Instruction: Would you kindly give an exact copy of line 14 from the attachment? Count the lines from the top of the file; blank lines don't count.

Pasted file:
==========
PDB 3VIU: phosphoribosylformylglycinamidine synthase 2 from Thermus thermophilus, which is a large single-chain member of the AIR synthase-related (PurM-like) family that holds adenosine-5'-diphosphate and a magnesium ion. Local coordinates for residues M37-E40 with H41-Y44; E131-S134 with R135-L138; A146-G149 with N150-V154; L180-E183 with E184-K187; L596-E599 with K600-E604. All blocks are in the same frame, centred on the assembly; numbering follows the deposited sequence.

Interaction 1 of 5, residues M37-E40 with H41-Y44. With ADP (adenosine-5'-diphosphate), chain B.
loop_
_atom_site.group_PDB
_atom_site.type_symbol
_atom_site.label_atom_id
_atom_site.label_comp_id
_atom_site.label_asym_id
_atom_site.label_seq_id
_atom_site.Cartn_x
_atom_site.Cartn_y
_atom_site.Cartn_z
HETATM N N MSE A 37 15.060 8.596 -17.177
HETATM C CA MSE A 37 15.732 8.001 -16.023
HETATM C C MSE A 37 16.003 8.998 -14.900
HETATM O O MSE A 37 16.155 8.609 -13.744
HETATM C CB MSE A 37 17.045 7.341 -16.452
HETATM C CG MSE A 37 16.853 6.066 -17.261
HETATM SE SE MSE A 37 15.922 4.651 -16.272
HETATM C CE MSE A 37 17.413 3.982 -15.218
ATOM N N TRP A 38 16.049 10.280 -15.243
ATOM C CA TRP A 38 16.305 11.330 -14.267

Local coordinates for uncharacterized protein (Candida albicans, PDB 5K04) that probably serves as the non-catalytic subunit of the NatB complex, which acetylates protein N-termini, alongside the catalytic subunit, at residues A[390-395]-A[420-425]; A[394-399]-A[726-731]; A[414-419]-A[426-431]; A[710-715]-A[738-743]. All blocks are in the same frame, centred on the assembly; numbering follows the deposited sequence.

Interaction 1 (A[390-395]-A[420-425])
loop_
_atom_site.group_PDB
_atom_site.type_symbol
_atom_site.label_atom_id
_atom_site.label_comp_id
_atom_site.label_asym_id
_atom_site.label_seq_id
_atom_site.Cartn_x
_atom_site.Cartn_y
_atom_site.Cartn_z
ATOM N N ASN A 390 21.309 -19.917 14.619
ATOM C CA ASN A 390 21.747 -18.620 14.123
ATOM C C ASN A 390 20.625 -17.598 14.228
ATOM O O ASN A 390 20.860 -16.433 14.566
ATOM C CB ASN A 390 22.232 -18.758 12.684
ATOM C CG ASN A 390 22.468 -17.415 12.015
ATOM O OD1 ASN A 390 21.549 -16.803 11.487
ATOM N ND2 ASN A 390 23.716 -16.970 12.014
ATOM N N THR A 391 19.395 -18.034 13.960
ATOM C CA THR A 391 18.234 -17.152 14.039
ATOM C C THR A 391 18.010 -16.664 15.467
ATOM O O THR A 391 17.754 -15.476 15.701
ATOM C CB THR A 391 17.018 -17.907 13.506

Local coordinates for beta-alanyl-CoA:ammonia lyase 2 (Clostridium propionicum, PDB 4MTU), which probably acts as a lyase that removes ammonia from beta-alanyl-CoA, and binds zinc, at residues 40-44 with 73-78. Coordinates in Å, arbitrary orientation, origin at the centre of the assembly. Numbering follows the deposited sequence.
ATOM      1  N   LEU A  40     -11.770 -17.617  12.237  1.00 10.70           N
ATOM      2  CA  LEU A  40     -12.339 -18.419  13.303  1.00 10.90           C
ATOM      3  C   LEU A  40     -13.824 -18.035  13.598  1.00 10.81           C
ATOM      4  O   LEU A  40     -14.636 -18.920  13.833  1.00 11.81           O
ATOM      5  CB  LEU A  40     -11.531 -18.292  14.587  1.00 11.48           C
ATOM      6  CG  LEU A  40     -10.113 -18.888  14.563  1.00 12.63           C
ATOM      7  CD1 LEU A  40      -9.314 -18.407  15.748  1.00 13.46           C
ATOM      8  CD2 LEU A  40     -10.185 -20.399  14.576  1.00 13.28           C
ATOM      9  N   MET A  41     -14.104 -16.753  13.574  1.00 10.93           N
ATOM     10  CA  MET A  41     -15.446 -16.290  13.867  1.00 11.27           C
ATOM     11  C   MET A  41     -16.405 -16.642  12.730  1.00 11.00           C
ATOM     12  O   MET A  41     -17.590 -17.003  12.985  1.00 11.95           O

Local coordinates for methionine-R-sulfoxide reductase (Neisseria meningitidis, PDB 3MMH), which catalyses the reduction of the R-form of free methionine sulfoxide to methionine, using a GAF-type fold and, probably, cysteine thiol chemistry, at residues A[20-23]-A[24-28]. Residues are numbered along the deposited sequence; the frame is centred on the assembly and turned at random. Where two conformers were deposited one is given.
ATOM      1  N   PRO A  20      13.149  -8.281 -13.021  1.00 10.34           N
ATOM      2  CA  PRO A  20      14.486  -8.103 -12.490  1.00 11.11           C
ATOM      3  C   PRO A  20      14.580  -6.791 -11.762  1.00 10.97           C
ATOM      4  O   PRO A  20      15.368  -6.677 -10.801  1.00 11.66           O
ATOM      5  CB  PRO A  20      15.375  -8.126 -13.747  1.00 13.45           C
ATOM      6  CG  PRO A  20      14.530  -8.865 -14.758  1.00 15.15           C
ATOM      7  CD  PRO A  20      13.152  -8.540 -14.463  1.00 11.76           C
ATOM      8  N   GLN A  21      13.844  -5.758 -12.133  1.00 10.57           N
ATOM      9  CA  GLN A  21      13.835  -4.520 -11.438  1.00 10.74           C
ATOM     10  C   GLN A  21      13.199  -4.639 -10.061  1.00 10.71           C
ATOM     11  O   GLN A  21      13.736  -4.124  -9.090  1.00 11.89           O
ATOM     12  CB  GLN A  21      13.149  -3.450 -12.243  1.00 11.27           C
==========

HETATM C CA MSE A 37 15.732 8.001 -16.023